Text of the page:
In other words, Product/Market Fit isn’t just about building a product for any market that demands it. It’s about making a product for a strong, growing, and robust market. After all, your sales are dictated by how many people support what you have to give.
Measuring Product/Market Fit
You can’t manage anything you can’t measure. This is why once you’ve found your Product/Market Fit sweet spot, the next question isn’t only “how do I know if my business is inching closer to a Product/Market Fit?” But also, “how do I keep pleasing my market to remain in this space?”
This is a difficult question, and there are no all-purpose answers. Still, there are three questions you can keep asking to make sure you’re on the right path.
Do my consumers talk greatly about my product?
If you’ve ever called your local service provider for complaints or queries, then you most probably have already answered a Net Promoter Score (NPS) survey after the call. NPS surveys are excellent, quantifiable measurements in determining how committed and dedicated your customers are to your brand. Questions like, “From 1-10, how likely are you to recommend Brand A to your friends and family?” help you gauge where your customers are in their relationship with your brand.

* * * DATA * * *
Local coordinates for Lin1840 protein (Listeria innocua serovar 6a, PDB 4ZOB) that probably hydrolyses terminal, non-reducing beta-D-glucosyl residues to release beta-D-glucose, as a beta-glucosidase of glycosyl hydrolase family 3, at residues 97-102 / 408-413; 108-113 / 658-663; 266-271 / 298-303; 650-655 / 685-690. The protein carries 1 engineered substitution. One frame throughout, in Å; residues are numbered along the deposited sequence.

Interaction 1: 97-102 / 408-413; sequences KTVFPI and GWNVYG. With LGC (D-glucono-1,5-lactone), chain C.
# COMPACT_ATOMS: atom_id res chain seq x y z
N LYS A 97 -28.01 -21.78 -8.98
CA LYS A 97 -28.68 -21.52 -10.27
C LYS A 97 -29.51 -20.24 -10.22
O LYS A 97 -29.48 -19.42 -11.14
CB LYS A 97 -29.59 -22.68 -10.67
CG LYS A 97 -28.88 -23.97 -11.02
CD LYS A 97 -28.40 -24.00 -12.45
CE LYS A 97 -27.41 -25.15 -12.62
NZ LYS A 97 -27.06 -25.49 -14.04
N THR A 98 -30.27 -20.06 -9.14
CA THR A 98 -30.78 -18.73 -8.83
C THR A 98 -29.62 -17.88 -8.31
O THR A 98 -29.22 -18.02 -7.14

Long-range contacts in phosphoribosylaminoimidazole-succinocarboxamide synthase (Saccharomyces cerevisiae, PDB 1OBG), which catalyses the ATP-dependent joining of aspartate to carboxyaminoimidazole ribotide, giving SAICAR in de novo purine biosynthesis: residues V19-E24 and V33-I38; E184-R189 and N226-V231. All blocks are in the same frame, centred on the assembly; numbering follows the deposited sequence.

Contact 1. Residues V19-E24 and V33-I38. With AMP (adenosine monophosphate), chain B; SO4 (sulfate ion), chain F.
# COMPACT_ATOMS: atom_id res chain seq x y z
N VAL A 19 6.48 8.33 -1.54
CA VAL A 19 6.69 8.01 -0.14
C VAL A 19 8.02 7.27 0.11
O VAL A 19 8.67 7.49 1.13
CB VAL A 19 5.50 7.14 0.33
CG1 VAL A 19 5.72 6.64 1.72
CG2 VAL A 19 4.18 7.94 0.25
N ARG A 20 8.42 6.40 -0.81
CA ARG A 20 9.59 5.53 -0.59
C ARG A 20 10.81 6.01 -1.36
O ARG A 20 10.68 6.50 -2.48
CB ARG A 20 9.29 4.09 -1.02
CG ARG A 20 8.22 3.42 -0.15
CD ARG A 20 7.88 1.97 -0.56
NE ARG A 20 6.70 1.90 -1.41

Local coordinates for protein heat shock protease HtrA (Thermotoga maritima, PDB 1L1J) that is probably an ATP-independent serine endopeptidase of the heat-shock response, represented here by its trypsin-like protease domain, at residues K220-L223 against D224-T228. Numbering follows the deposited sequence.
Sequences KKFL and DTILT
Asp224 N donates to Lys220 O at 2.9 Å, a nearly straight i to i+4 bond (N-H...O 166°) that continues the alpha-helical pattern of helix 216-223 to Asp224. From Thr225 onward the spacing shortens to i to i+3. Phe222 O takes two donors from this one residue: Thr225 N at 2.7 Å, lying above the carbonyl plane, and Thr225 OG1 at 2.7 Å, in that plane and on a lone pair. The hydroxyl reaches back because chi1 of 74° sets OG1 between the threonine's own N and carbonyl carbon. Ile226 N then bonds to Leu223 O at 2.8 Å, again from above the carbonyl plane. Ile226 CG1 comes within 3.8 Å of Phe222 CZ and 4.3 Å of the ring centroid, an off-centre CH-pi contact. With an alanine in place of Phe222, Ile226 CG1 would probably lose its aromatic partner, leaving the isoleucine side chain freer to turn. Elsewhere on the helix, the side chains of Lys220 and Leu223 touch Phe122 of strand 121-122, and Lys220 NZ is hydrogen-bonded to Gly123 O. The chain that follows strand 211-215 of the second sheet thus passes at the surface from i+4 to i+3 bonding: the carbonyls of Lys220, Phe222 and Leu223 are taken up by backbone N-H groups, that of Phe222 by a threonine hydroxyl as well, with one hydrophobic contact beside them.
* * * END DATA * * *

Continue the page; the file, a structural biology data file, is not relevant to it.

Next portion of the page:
Will my consumers care if my business closed tomorrow?
Another NPS question that helps entrepreneurs figure out how involved their consumers are with their business is measuring how distraught they would be if their services and products would no longer be available the following day. Answers like very disappointed, somewhat disappointed, and not disappointed can reveal many things about how your customers feel about your brand.
But don’t be too hard on yourself. Experts say that it only takes over 40% of “very disappointed” answers to signify that you’re on the right track. NPS surveys are a science of their own, so study how they’re built and how these work. The better you become at running these surveys, the easier you will find out where you stand in your Product/Market Fit journey.
Do consumers leave right away?
In one of his online lectures, startup guru, Alex Shultz, talks about how his definition of Product/Market Fit is reliant on user retention. Using a formula, he encourages business leaders to stack the percentage of monthly active customers against the number of days from the acquisition. “If you end up with a retention curve that is asymptotic to a line parallel to the X-axis, you have a viable business and you have Product/Market Fit for some subset of market.”
Overall, arriving at a Product/Market Fit is a complicated journey that requires multiple variables at different stages. What do you think about Andreesen’s approach to business sustainability, and where do you think your business stands in the Product/Market Fit at present?